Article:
Spencer & Samuelson (2010). Biased feedback in spatial recall yields a violation of delta rule learning. Psychonomic Bulletin & Review
Abstract: This study investigates whether inductive processes influencing spatial memory performance generalize to supervised learning scenarios with differential feedback. After providing a location memory response in a spatial recall task, participants received visual feedback showing the target location. In critical blocks, feedback was systematically biased either 4Â° toward the vertical axis (toward condition) or 4Â° farther away from the vertical axis (away condition). Results showed that the weaker teaching signal (i.e., a smaller difference between the remembered location and the feedback location) produced a stronger experience-dependent change over blocks in the away condition than in the toward condition. This violates delta rule learning. Subsequent simulations of the dynamic field theory of spatial cognition provide a theoretically unified account of these results.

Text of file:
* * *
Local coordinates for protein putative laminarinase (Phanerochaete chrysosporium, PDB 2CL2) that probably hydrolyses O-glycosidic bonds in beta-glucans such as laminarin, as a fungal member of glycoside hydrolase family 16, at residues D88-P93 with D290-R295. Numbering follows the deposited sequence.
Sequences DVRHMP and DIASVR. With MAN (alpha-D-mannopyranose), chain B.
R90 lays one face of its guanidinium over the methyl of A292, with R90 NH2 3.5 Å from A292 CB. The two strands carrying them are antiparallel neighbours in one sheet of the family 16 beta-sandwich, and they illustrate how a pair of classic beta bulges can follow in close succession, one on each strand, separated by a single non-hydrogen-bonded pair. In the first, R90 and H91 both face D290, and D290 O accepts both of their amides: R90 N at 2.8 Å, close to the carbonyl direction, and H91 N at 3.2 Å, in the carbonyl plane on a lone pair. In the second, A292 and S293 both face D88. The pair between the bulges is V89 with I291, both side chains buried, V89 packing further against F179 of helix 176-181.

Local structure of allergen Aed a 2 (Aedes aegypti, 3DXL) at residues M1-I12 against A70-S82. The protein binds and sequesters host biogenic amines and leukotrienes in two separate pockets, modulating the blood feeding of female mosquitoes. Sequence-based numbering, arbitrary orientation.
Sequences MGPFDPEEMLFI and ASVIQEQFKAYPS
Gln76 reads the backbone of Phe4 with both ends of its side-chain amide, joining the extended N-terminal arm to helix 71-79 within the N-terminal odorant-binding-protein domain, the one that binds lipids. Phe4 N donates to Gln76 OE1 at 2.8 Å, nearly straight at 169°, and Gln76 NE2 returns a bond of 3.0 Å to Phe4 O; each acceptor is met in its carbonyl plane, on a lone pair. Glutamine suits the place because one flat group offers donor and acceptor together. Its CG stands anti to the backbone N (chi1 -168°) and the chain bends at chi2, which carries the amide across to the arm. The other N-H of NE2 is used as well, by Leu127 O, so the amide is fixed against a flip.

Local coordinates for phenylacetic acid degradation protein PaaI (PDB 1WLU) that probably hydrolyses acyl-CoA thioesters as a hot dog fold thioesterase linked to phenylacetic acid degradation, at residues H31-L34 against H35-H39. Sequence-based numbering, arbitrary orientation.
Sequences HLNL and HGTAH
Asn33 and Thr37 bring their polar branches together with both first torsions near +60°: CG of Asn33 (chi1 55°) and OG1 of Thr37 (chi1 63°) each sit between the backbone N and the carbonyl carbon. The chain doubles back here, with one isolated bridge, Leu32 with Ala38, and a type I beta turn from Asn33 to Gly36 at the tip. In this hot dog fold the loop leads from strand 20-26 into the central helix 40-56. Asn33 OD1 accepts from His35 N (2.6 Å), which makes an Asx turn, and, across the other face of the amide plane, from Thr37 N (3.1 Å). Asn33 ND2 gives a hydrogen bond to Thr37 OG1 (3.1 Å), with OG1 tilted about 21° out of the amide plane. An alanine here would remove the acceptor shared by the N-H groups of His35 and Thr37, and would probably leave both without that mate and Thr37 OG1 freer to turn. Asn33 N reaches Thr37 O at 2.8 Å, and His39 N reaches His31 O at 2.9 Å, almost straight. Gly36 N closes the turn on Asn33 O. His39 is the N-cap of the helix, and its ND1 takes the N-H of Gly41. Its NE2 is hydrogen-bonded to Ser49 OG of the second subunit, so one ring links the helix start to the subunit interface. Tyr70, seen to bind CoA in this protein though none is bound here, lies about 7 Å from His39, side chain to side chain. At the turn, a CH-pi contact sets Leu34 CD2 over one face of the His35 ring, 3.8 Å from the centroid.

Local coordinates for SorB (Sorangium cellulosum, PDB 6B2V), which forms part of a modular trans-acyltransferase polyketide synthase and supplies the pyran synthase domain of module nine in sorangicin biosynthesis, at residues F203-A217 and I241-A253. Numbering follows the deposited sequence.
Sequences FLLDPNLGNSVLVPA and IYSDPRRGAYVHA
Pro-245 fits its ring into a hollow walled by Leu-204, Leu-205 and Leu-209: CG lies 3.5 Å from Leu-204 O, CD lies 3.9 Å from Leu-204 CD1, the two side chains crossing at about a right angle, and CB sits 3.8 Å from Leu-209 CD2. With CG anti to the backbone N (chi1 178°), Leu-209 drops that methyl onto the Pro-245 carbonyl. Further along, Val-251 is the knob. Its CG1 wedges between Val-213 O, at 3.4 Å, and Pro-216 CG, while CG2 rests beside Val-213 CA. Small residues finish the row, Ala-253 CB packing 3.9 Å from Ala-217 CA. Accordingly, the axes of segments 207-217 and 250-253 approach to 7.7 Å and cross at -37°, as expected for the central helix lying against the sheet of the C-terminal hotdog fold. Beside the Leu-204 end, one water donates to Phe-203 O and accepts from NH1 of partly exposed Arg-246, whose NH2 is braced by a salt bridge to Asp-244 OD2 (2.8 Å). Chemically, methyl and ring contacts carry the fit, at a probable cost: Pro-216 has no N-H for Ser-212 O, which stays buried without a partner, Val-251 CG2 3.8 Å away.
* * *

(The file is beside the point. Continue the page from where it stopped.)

Yusuf Tufail, Alexei Matyushov, Nathan Baldwin, Monica L. Tauchmann, Joseph Georges, Anna Yoshihiro, Stephen I. Helms Tillery, William J. Tyler. Transcranial Pulsed Ultrasound Stimulates Intact Brain Circuits. Neuron, Volume 66, Issue 5, 681-694, 10 June 2010.
Abstract: Electromagnetic-based methods of stimulating brain activity require invasive procedures or have other limitations. Deep-brain stimulation requires surgically implanted electrodes. Transcranial magnetic stimulation does not require surgery, but suffers from low spatial resolution. Optogenetic-based approaches have unrivaled spatial precision, but require genetic manipulation. In search of a potential solution to these limitations, we began investigating the influence of transcranial pulsed ultrasound on neuronal activity in the intact mouse brain. In motor cortex, ultrasound-stimulated neuronal activity was sufficient to evoke motor behaviors. Deeper in subcortical circuits, we used targeted transcranial ultrasound to stimulate neuronal activity and synchronous oscillations in the intact hippocampus. We found that ultrasound triggers TTX-sensitive neuronal activity in the absence of a rise in brain temperature (